[0047] As a reaction solvent used in synthesis of the luminescent organometallic compound according to the present invention, those having high polarity and high boiling point are preferred. Preferred examples of the reaction solvent include: 1,2-dinitrobenzene (boiling point(b.p.) not less than 300 C.), 1,3-dinitrobenzene (b.p. 297 C.), glycerol (1,2,3-propanetriol, b.p. 290 C.), diethylene glycol (2,2′-oxybis-ehtanol, b.p. 244 C.), 1,2,3-trichlorobenzene (b.p. 218-C), 1,2,4-trichlorobenzene (b.p. 214 C.), nitrobenzene (b.p. 210 C.), ethylene glycol (1,2-ethanediol, b.p. 197 C.), dimethyl sulfoxide (b.p. 189 C.), propylene glycol (1,2-propanediol, b.p. 187 C.), 1,2-dichlorobenzene (b.p. 180 C.), N,N-dimethylformamide (b.p. 153 C.), ethylene glycol monoethyl ether (2-ethoxy ethanol, b.p. 136 C.), chlorobenzene (b.p. 132 C.), 1,4-dioxane (b.p. 101 C.), ethanol (b.p. 78 C.), tetrahydrofuran (b.p. 66 C.), water and mixtures thereof.

[0048] Examples of the organometallic compound according to the present invention include organometallic compounds having the structures shown by (Chemical Formula 45) to (Chemical Formula 56) below.

[0049] Chemical Formula 45: tris(2-(3,5-difluorophenyl-1-yl)-pyridinato-N,C2′) iridium(III)

[0050] Chemical Formula 46: bis(2-(7-fluorobenzothiophene-2′-yl)-pyridinato-N,C2′)acetylacetonato iridium (III)

[0051] Chemical Formula 47: tris(2-(4-fluorophenyl-1-yl)-pyridinato-N,C2′) rhenium(III)

[0052] Chemical Formula 48: tris(2-(5-fluorothiophene-21-yl)-pyridinato-N,C2′) iridium(III)

[0053] Chemical Formula 49: tris(2-(4-fluorophenyl-1-yl)-1,3-oxazolato-N,C2′) iridium(III)

[0054] Chemical Formula 50: bis(2-(6-cyanonaphtalene-2-yl)benzothiazolato-N,C2′)acetylacetonato iridium(III)

[0055] Chemical Formula 51: bis(7-fluorobenzo[h]quinolinato-N,C10)acetylacetonato iridium(III)

[0056] Chemical Formula 52: bis(2-(4-fluoropheyl-1-yl)pyridinato-N,C2′) platinum(II)

[0057] Chemical Formula 53: tris(2-(5-fluorophenyl-1-yl)pyridinato-N,C2′) gold(III)

[0058] Chemical Formula 54: tris(2-(4-fluorophenyl-1-yl)benzo[c]quinolinato-N,C2′) iridium(III)

[0059] Chemical Formula 55: tris(2-(4-cyanophenyl-1-yl)quinolinato-N,C2′) iridium (III)

[0060] Chemical Formula 56: bis(2-(4-cyanophenyl-1-yl)benzothiazolato-N,C2′)acetylacetonato iridium(III)

DESCRIPTION OF THE PREFERRED EMBODIMENTS

[0061] In the following, the present invention will be described more specifically by way of Examples, however, it is to be understood that the present invention is not limited to the following Examples but can be practiced with appropriate changes.

EXAMPLE 1 Synthesis of tris(2-(3,5-difluorophenyl-1-yl)-pyridinato-N,C2′) iridium(III)

[0062] As a reaction vessel, a four neck flask of about 500 cm3 in volume, made of borosilicate glass was prepared (hereinafter, simply referred to as a reaction vessel), and a babbled shaped Allihn type water-cooling condenser tube of which cooling part is about 20 cm long (hereinafter, simply referred to as a condenser) was connected to the reaction vessel so as to ensure airtightness at the common taper joint. A mechanic-type stirrer made up of a motor, a joint, a glass stirring bar and a stirring blades of fluorine resin, and an airtight seal through which the stirring bar is penetrated were connected to a connection port on the top of the reaction vessel, so that efficient stirring of the contents in the reaction vessel was ensured while keeping the airtightness. An enclosure-type connection tube for introducing inert gas was connected to one of connection ports on the side of the reaction vessel, making it possible to introduce the inert gas into the upper space of the reaction vessel inside while keeping the airtightness. A glass canaliculus for blowing the inert gas into the contents of the reaction vessel was connected to the other of the connection ports on the side of the reaction vessel, making it possible blowing-in the inert gas to remove the dissolved oxygen in the contents while keeping the airtightness.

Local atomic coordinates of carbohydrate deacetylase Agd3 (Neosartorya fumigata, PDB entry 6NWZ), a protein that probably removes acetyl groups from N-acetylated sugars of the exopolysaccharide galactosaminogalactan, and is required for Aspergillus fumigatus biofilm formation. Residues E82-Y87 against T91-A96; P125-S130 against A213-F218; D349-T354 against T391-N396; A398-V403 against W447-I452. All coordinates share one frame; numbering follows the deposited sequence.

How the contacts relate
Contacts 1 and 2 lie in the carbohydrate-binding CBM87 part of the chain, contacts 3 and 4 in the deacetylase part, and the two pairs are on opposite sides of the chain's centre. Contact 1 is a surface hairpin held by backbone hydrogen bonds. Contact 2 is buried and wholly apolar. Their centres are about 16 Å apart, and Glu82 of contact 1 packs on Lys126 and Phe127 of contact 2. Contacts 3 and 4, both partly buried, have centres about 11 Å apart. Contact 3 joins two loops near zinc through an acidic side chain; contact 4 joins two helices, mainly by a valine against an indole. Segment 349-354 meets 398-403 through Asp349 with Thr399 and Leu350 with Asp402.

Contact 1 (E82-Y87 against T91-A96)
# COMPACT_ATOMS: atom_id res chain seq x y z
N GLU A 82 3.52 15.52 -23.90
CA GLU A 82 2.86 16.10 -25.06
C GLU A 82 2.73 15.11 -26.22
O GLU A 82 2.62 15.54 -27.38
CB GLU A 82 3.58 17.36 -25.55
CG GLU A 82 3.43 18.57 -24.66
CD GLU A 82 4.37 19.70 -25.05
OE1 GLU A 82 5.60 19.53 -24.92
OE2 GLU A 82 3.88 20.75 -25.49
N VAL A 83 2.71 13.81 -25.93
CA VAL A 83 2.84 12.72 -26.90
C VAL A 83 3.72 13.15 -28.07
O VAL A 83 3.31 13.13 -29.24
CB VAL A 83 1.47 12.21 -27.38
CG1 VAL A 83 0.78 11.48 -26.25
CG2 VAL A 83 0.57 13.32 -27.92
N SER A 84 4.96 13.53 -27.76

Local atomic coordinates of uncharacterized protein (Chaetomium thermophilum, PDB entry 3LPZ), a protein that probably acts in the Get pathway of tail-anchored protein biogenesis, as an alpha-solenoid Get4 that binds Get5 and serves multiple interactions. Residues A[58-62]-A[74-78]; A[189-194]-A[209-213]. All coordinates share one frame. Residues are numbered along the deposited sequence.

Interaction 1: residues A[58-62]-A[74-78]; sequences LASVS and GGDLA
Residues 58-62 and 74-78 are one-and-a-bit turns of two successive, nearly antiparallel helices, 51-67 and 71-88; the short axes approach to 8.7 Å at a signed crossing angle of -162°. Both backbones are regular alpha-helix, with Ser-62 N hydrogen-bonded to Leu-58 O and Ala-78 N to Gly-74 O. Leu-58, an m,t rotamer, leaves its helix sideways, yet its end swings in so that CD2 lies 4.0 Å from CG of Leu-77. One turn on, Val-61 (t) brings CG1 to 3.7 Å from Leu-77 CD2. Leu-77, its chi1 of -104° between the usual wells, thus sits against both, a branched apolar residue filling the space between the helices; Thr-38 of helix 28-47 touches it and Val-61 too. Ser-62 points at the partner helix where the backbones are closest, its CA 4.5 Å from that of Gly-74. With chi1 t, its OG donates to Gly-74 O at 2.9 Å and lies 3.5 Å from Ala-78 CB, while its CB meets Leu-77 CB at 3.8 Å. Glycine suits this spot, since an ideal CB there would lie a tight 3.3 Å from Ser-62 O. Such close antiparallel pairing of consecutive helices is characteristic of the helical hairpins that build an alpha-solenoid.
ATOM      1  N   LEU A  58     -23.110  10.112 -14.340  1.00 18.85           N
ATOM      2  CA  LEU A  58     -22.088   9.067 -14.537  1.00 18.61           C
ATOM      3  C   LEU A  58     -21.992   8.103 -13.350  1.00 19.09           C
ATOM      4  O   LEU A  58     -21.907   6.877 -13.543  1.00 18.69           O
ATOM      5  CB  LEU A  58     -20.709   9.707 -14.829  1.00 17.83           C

[0063] 50 cm3 of glycerol as a reaction solvent (hereinafter, simply referred to as a reaction solvent) was put in the reaction vessel, and nitrogen gas serving as the inert gas after removal of oxygen (hereinafter, simply referred to as inert gas) was blown into the reaction vessel through the glass canaliculi for about 15 minutes, to thereby remove the oxygen dissolved in the reaction solvent. The reaction solvent was gradually heated to 100 C. while blowing the inert gas to decrease the viscosity and the solubility of oxygen, to thereby highly remove the dissolved oxygen. Thereafter, the reaction solvent was cooled to the room temperature (about 25 C.) while introducing the inert gas from the connected tube.

[0064] While introducing the inert gas from the connected tube, 1 mmol of tris(acetylacetonato) iridium (III) serving as the above-mentioned first material was put into the reaction vessel and allowed to dissolve in the above-mentioned reaction solvent wherein the dissolved oxygen was highly removed. Thereafter, 3.5 mmol of (3,5-difluorophenyl-1-yl)pyridine serving as the above-mentioned second material was added while introducing the inert gas from the connected tube, was stirred for about 10 minutes at the room temperature, and was mixed sufficiently. This mixture was gently heated under stirring, reaction solvent was evaporated, condensed in the cooling tower, and kept heated for 10 hours while maintaining such a reflux condition. The temperature of the outer wall at the bottom of the reaction vessel at the time of reflux was about 295 C.

[0065] After slowly cooling this reaction mixture to about 30 C., 200 cm3 of dilute hydrochloric acid aqueous solution in a concentration of 1 mol/L was added to thereby dissolve the above-mentioned second material remaining unreacted in the form of a chlorate. At this time, most part of the above-mentioned unreacted first material is also considered to be dissolved in the solution. As a pale yellow precipitation generates, the precipitation was collected by suction filtration. Furthermore, in order to remove impurities of higher solubility, after washing the precipitation on the filter with a small amount of methanol, the solvent was evaporated to obtain an objective organometallic compound.